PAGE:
It is, therefore, clear that HPPD is not strictly associated with psychedelic consumption, but a number of hallucinogen-inducing substances may be correlated with its arising.[9] The dosage and how frequent one uses these substances doesn't seem to matter in the development of this condition since there's several reports in the litterature were people have gotten it after a single use.[9] Which strongly indicate that there is a genetic predisposition to this condition. It also seems that combining rectreational or medical drugs that act on the 5HT2-a receptors, like SSRI's, drastically increases the risk of developing it because of the drug-drug interaction.[11]

The exact pathophysiologic mechanism underlying HPPD is poorly understood. The primary neurobiological hypothesis is that persistent hallucinations are the result of chronic disinhibition of visual processors and subsequent dysfunction in the central nervous system following consumption of hallucinogens.[12][13] Chronic disinhibition may occur from destruction and/or dysfunction of cortical serotonergic inhibitory interneurons involving the inhibitory neurotransmitter, gamma-aminobutyric acid (GABA).[14][15][16][17] This ultimately can cause disruption of the normal neurological mechanisms that are responsible for filtration of unnecessary stimuli in the brain. On a macroscopic level, the lateral geniculate nucleus (LGN) of the thalamus, which is important in visual processing, has also been implicated in the pathophysiology of HPPD.[18]


As of January 2022 there is no officially recognized cure or therapy for HPPD. The rate of spontaneous remission is very high with up to 50% of cases within a few months.[19]

Those affected with HPPD are heavily advised to discontinue all recreational drug uses also including legal stimulants like caffeine, taurine and nicotine, as many of them are thought to increase symptoms in the short term.[citation needed]

Antipsychotics such as aripiprazole or risperidone intended to treat mental disorders like schizophrenia should only be taken in careful consultation with a psychiatrist experienced in HPPD. The success rate of antipsychotics as a treatment method for HPPD is still debated. Two young men with HPPD and schizophrenia as a comorbidity experienced a remission of visual perceptual disturbance during a 6-month follow-up observation under treatment with risperidone.[10] There has been been a case study in 2013 where oral risperidone was also successful for treating HPPD.[20]In other cases risperidone has shown no effect on HPPD[10] or where it had a paradoxical effect and lead to permanent symptom exacerbation.[21]

Reports exist that various drugs provide partial or even complete remission.

  • Lamotrigine an anticonvulsant is the most popular medication for HPPD treatment. In the case of a 36-year-old man who suffered from HPPD for 18-years, the complex visual perception disorders largely resolved within 12 months after initiation of treatment with lamotrigine. In an another case a 33-year-old woman developed HPPD after abusing LSD for a year long at the age of 18. She reported afterimages, perception of movement in her peripheral visual fields, blurring of small patterns, halo effects, and macro- and micropsia. Previous treatment with antidepressants and risperidone failed to ameliorate these symptoms. Upon commencing drug therapy with lamotrigine, these complex visual disturbances receded almost completely. Lamotrigine is considered a possible treatment option for HPPD. Lamotrigine is generally well tolerated with a relative lack of adverse effects.[19]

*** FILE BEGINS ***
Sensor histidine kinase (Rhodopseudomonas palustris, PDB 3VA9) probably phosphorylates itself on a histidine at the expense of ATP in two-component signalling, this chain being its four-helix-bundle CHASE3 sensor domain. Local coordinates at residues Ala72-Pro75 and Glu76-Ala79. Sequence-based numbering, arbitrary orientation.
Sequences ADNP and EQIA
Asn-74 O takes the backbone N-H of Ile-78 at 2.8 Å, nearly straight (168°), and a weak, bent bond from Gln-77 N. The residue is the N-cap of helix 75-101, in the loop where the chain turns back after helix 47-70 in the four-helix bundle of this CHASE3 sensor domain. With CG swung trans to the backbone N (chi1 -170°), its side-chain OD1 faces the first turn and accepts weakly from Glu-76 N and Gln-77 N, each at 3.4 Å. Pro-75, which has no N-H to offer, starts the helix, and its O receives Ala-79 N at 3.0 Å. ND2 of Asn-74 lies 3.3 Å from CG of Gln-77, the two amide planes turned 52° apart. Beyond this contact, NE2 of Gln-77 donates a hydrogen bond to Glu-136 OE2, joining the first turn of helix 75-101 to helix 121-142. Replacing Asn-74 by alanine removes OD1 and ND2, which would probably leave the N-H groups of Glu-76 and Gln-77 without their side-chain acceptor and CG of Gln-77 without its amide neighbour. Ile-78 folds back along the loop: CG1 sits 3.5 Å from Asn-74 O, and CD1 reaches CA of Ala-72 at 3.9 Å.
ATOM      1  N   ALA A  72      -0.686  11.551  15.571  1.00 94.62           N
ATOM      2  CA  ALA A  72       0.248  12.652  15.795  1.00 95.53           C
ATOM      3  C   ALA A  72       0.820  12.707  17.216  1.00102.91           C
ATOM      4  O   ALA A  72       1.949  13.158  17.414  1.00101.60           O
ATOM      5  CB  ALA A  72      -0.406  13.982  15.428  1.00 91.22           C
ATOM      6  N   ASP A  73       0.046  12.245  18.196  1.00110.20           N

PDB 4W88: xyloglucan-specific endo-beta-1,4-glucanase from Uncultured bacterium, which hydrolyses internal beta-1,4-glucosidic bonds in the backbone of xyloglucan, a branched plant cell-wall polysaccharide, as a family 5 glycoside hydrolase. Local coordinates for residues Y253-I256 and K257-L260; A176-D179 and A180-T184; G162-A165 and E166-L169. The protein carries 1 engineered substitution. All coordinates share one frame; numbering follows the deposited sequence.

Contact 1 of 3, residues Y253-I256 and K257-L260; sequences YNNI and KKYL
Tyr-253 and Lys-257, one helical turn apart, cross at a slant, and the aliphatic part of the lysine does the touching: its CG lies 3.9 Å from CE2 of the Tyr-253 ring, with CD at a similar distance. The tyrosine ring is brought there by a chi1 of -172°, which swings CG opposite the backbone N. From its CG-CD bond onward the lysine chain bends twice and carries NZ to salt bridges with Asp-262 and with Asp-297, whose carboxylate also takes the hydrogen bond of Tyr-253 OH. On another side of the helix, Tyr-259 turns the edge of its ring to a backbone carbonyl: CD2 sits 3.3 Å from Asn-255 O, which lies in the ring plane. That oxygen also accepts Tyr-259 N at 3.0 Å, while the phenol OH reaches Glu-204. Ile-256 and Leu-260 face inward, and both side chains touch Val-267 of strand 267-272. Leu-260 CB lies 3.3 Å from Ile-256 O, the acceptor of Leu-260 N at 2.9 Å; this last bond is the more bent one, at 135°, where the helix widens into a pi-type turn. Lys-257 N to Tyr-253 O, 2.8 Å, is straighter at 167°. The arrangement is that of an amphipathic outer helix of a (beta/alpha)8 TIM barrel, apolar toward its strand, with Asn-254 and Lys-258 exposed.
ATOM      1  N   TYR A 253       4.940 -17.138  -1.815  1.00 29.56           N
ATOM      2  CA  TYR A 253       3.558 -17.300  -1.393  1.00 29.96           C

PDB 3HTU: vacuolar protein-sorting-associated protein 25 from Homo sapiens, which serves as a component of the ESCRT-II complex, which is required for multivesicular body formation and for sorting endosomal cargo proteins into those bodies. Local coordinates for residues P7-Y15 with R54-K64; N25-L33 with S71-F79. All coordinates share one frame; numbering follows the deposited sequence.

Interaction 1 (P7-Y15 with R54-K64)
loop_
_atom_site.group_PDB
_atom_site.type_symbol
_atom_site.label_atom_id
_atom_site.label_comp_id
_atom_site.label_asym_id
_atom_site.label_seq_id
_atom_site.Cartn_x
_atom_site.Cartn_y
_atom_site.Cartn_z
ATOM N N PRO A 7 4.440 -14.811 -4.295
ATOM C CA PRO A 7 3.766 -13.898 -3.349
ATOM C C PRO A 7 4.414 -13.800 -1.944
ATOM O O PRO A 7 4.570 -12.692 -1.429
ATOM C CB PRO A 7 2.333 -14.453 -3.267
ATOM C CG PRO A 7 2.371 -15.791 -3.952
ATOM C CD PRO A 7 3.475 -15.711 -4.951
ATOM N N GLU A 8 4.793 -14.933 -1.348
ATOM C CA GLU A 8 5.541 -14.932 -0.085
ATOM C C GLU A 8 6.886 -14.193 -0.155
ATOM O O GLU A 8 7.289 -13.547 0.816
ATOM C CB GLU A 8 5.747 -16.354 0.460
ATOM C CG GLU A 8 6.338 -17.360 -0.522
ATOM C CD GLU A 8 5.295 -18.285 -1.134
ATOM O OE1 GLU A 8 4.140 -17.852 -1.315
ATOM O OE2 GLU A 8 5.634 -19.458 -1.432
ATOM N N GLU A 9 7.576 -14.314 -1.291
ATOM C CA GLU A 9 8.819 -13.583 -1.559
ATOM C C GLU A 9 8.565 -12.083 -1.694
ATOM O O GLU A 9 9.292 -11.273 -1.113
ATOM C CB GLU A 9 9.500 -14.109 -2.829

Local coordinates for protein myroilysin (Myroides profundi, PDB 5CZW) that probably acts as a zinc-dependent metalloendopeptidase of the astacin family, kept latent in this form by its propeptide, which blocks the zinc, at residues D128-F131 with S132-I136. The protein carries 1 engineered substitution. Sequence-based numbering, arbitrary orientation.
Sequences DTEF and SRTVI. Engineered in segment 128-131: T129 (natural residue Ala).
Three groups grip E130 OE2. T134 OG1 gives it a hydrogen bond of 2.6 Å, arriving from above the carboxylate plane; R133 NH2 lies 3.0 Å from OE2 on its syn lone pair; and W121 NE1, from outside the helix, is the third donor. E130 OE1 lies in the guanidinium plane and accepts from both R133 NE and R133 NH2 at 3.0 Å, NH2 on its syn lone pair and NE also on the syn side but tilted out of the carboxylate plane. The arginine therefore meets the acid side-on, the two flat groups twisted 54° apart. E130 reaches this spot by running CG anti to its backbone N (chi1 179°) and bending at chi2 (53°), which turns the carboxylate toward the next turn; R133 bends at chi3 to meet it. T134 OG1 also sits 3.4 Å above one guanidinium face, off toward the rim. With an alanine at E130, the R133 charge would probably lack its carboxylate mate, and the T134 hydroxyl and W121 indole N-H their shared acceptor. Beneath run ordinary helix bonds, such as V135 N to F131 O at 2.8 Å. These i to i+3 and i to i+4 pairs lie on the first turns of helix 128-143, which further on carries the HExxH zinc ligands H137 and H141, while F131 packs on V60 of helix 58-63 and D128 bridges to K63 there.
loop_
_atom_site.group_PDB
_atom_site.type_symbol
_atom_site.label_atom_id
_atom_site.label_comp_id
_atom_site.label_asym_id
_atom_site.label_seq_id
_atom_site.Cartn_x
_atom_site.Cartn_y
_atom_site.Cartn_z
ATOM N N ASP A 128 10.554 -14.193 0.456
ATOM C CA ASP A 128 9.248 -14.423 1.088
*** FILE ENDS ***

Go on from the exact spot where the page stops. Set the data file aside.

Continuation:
• Clonidine an antihypertensive that a pilot study of eight patients suggested could help significantly alleviate "LSD-related flashbacks."[22]
  • In a case study of two subjects suffering from synthetic cannabis-induced HPPD the symptoms significant improvement with Clonazepam treatment.[23] In a 2003 study 16 people with LSD-induced HPPD reported a significant relief and the presence of only mild symptomatology during clonazepam administration.[24]

Current research[edit]

The Australian Macquarie University is currently researching how HPPD affects the brain using Magnetic Resonance Imaging (fMRI) and Magnetoencephalography (MEG) studies to precisely measure the spatial and temporal activities of the visual pathways, which will be used to compare with control participants who are free from visual hallucinations.[25] Australians affected by HPPD and interested in participating can apply as probands.[26]


Estimates in the 1960s and 1970s were around 1 in 20 for intermittent HPPD among regular users of hallucinogens. In a 2010 study of psychedelic users, 23.9% reported constant HPPD-like effects, however only 4.2% considered seeking treatment due to the severity.[27] It is not clear how common chronic HPPD may be, but one estimate in the 1990s was that 1 in 50,000 regular users might have chronic hallucinations.[3]

Society and culture[edit]

In the second episode of the first season of the 2014 series True Detective ("Seeing Things"), primary character Rustin Cohle (Matthew McConaughey) is depicted as having symptoms similar to HPPD such as light tracers as a result of "neurological damage" from substance use.[28]

American journalist Andrew Callaghan, former host of the internet series All Gas No Brakes and current host of Channel 5, revealed during a 2021 interview with Vice News that he has a HPPD diagnosis as a result of excessive psilocybin use at a young age. Describing his symptoms, he noted that he experiences persistent visual snow and palinopsia.[29]